One challenge that was identified in Nicole Crawford’s recent NCSEHE Equity Fellowship research, and across the CUC network, was that the school holiday period causes high levels of stress for mature-aged students.  It increases the caring responsibilities and creates significant difficulty for mature-age students with children to maintain consistent study patterns.

In response, the CUC developed a pilot program that aimed to provide consistent, uninterrupted study time across the school holiday period for parents in the Centre, while simultaneously nurturing the aspirations and understanding of university for their children.

The program consisted of five days of outreach activities for primary school aged children delivered at CUC Snowy Monaro. These were facilitated by an outreach team from a partner university and were grouped into themes of science, engineering technology, performing arts, and environmental conservation. There was complete flexibility in which sessions parents and children could attend, with some parents utilising the entire week, while others only attended one session.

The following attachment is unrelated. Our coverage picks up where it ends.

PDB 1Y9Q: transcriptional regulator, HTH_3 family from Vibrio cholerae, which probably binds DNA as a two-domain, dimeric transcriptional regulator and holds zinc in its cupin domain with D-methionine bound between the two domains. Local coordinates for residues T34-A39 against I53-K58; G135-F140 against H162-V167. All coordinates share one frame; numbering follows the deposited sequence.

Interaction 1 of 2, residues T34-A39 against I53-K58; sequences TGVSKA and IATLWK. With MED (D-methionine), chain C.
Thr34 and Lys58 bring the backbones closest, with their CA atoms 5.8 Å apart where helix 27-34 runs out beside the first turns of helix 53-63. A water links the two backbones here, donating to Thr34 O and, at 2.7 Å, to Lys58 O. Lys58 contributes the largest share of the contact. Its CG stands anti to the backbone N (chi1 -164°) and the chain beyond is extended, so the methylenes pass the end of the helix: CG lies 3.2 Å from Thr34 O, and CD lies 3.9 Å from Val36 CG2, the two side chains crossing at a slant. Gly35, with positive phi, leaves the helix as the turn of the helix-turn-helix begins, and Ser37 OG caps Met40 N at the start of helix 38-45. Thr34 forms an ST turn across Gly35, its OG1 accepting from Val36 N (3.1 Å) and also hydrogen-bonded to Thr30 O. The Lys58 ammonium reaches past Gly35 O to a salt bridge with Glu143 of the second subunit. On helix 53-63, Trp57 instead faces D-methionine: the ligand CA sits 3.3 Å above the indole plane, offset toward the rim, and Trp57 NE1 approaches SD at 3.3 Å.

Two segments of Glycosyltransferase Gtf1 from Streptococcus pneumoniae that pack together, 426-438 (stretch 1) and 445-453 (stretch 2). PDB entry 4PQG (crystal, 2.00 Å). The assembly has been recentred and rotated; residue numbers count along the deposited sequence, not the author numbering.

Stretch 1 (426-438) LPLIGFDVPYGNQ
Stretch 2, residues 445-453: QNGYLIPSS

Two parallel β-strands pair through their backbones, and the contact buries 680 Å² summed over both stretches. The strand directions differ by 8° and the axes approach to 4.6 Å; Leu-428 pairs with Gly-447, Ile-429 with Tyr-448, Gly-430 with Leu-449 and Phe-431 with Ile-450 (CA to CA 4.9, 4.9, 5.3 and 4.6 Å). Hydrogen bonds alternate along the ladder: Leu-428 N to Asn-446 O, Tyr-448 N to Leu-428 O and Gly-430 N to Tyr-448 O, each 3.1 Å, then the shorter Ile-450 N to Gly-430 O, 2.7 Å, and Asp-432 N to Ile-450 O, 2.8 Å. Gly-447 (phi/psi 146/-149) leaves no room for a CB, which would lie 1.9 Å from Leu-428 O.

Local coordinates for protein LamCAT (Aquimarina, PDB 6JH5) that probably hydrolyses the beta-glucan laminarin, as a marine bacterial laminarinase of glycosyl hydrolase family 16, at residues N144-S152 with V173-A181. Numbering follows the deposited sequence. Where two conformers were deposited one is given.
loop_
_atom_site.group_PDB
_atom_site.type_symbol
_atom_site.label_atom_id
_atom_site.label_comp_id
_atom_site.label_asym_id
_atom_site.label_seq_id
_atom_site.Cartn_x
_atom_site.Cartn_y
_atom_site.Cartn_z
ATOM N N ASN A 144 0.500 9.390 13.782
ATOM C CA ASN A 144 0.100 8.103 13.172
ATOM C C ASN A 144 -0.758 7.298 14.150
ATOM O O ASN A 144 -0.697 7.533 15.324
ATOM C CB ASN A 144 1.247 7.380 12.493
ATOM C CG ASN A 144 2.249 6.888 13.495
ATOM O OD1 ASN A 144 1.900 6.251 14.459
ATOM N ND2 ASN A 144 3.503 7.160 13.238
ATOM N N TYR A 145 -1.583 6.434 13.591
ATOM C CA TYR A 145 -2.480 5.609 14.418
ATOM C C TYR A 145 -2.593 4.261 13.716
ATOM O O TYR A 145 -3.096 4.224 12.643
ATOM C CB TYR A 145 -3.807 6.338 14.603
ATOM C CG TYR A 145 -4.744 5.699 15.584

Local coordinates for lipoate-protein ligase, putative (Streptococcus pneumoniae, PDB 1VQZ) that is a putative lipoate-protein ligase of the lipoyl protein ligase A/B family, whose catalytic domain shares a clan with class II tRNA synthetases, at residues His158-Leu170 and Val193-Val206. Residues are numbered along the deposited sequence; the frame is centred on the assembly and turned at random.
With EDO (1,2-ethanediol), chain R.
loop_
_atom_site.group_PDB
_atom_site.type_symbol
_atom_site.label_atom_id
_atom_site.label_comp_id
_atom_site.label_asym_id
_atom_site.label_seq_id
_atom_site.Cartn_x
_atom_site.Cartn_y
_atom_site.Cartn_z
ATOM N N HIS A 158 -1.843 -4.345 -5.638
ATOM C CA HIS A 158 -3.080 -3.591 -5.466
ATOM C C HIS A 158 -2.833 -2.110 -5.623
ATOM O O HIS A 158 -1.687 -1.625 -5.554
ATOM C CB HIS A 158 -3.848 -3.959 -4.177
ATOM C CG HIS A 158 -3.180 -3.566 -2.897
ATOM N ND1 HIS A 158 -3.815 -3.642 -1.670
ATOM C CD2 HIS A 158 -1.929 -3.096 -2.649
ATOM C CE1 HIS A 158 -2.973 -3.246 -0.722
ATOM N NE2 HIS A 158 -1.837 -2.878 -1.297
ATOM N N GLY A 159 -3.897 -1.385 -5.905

While children were engaged with the university outreach program, parents were provided the opportunity to study onsite at the CUC with the support of the local Learning Skills Advisor (LSA). Across the week, the LSA provided a combination of 1:1 support for students, academic workshop activities, and “Shut Up & Write” sessions.

Many students reported that having this peer accountability and allocated study time and at the CUC without the distractions of their school-aged children was the most valuable element to the program:

“There is no way I could study with my daughter at home, the [school holiday] program has meant I can come in for a few hours, get work done, and then go home for time with the kids” – Parent

For these students, simply having the time and space to study without the distractions of their children was invaluable. Additionally, the outreach activities enhanced what the children understood about university.

“I felt less guilty knowing that [name removed] got to learn about university and do some fun engineering activities while I could focus on my assignment” – Parent